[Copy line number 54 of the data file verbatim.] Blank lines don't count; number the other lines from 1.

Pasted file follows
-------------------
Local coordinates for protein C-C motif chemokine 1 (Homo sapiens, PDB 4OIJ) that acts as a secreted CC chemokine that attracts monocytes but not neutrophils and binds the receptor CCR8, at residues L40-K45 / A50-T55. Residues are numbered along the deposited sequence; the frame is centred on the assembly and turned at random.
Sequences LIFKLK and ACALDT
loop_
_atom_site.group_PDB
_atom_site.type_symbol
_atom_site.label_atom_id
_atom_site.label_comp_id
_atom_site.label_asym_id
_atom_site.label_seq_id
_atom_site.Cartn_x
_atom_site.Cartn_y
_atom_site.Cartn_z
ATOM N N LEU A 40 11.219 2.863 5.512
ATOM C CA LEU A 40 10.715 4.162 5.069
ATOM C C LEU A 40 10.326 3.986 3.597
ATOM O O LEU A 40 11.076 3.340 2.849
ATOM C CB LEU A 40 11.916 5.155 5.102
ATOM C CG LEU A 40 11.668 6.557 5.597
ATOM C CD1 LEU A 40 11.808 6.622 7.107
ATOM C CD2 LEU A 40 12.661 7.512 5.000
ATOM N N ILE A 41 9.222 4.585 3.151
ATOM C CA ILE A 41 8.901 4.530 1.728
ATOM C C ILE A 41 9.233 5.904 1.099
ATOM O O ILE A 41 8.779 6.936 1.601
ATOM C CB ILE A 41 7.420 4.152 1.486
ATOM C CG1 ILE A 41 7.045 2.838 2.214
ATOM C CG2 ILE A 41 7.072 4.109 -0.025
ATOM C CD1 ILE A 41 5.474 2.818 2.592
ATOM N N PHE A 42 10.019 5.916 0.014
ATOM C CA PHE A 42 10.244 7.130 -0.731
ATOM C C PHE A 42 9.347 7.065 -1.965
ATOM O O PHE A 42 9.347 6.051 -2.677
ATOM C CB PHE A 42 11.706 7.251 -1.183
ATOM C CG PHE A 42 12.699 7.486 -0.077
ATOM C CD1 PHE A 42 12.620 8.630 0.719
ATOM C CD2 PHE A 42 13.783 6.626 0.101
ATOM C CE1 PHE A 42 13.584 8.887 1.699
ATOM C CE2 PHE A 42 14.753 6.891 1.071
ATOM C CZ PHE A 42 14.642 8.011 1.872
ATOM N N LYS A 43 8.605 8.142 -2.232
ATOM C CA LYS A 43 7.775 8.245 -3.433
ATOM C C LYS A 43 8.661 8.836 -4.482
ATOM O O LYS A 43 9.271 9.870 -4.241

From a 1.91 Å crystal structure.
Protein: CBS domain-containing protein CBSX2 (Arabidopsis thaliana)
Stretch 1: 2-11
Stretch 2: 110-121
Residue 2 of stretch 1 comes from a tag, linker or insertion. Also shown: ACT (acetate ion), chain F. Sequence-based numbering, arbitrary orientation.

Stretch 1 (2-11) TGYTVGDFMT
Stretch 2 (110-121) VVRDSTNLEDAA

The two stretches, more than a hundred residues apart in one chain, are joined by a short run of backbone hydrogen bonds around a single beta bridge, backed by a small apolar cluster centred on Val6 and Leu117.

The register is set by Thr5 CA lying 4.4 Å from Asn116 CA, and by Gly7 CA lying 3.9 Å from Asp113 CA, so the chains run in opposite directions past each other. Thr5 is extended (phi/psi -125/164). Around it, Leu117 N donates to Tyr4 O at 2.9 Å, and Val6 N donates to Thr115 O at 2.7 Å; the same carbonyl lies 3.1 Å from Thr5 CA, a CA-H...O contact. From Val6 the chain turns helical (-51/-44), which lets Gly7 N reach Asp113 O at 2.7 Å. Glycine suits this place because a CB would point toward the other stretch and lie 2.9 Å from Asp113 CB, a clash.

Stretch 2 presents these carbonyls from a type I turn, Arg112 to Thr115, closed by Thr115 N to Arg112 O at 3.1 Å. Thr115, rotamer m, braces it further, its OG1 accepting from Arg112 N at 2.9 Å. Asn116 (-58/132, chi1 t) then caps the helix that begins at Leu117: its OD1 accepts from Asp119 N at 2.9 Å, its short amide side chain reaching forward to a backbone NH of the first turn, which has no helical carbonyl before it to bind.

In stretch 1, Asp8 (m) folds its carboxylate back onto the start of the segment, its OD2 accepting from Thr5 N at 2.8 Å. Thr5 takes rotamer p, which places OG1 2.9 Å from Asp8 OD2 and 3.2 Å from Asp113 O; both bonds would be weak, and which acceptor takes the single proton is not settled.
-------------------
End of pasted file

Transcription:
In stretch 1, Asp8 (m) folds its carboxylate back onto the start of the segment, its OD2 accepting from Thr5 N at 2.8 Å. Thr5 takes rotamer p, which places OG1 2.9 Å from Asp8 OD2 and 3.2 Å from Asp113 O; both bonds would be weak, and which acceptor takes the single proton is not settled.